Norman Foster

Ombú is a converted office building for Spanish infrastructure and energy company ACCIONA. This renovation project sets a sustainable precedent for the reuse of a historic industrial building in Madrid and the revitalization of the surrounding area.

The new office has an area of over 10,000 square meters. The green landscaping extends to the adjacent Méndez Álvaro station, bringing together a unique mix of private and public land.

When the building was built in 1905 by architect Luis de Landecho, it supplied energy to the surrounding areas. After falling into disuse, ACCIONA acquired the building in 2017 and saved it from the destruction that other similar buildings in the area had suffered in recent years.


The project capitalises on the existing load-bearing structure that supports the pitched steel trusses. The historic building envelope has been retained to conserve over 10,000 tonnes of original brick and mitigate the environmental impact.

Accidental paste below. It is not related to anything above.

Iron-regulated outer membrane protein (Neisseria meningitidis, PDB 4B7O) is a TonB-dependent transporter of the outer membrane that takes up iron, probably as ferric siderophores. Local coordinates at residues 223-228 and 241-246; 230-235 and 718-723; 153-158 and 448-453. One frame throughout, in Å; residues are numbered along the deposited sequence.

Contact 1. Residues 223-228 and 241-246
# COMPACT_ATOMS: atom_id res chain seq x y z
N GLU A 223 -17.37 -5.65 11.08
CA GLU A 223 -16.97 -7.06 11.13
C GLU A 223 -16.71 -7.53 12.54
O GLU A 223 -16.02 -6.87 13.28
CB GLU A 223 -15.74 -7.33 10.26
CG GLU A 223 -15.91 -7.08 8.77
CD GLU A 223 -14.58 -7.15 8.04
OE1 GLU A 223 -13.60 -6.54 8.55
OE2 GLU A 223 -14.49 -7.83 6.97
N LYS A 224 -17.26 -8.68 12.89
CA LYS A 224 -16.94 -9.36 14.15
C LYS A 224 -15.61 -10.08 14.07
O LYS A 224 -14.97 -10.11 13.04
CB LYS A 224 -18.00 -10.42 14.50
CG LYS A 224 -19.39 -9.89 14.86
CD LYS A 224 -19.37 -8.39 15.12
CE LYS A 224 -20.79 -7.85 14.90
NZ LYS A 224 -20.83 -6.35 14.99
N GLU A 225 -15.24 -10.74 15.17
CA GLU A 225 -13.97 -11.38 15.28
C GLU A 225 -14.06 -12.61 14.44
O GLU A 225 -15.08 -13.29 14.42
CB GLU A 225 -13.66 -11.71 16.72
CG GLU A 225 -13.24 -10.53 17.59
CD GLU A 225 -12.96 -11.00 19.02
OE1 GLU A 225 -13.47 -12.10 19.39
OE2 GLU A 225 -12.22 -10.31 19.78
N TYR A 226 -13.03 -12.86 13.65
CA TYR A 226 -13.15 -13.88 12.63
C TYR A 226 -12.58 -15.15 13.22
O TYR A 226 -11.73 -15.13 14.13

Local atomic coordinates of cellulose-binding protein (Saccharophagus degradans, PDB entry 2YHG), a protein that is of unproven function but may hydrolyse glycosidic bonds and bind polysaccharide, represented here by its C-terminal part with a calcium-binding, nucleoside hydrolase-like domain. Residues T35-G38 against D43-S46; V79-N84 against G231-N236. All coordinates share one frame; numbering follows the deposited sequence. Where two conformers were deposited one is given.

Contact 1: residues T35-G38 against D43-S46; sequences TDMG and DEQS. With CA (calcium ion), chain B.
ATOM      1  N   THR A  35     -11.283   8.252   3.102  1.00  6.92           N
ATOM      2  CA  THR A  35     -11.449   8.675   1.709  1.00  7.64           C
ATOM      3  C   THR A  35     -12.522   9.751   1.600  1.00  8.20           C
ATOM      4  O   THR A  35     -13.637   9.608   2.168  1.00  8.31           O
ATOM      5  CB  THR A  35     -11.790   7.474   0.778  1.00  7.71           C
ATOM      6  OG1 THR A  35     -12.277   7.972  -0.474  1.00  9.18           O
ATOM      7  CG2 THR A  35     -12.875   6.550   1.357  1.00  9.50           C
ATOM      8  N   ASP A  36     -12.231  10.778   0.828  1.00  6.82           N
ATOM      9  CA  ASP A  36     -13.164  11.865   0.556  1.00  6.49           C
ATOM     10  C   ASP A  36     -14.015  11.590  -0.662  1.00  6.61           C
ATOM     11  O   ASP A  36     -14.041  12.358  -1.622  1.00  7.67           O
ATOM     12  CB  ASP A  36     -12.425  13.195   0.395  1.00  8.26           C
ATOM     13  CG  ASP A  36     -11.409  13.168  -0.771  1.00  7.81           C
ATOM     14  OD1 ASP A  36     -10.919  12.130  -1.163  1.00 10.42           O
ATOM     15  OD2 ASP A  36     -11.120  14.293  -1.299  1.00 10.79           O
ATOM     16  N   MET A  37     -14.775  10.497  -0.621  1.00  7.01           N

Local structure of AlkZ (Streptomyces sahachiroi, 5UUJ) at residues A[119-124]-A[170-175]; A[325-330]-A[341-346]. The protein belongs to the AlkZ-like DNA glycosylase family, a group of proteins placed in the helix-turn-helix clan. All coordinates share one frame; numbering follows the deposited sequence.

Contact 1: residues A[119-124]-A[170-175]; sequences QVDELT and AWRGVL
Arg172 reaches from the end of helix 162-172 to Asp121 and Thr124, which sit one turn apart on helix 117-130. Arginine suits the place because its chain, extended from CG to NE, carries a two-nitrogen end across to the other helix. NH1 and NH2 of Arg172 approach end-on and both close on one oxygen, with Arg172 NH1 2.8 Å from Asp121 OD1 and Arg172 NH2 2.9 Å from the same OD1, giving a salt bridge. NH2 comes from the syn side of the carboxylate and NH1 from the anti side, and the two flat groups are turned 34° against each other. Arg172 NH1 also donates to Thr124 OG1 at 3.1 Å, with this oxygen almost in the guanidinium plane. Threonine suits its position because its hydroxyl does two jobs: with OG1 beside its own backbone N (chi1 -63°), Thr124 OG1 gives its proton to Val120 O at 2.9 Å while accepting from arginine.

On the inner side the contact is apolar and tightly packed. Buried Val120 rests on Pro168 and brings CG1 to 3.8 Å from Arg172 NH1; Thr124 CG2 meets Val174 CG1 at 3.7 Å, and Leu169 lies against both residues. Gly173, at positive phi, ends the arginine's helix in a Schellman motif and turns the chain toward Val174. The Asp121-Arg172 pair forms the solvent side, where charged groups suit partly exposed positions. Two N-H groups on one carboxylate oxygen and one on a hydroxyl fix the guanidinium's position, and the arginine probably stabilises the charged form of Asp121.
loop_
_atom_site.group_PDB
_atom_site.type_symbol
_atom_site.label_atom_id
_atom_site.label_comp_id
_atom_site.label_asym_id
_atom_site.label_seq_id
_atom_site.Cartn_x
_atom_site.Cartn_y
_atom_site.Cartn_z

The lightweight structure built into the site is made of sustainably sourced timber from local forests. This allows for spatial flexibility as well as lighting, ventilation and other services. Because the structure is made of wood, it saves more than 1,600 tons of CO2. It is also recyclable and demountable.

A central skylight in the building brings natural light into the interior, reducing the need for artificial lighting, while the glazing incorporates photovoltaic technologies that generate electricity.

The courtyard connects to a large 12,400 square meter park with 350 trees. The outdoor workspaces are protected by a canopy of green trees for informal meetings. In this way, the new courtyard offers the option to work comfortably outdoors.

The new green, public space connects the building with the surrounding community and creates a positive social impact. Ombú is located in a vibrant area with direct access to rail and bus networks. This encourages employees to travel by public transport.

Thanks to the green design, the project reduces embodied carbon by 25 percent over the entire lifetime of the project compared to a new building, making allowances for future renovations.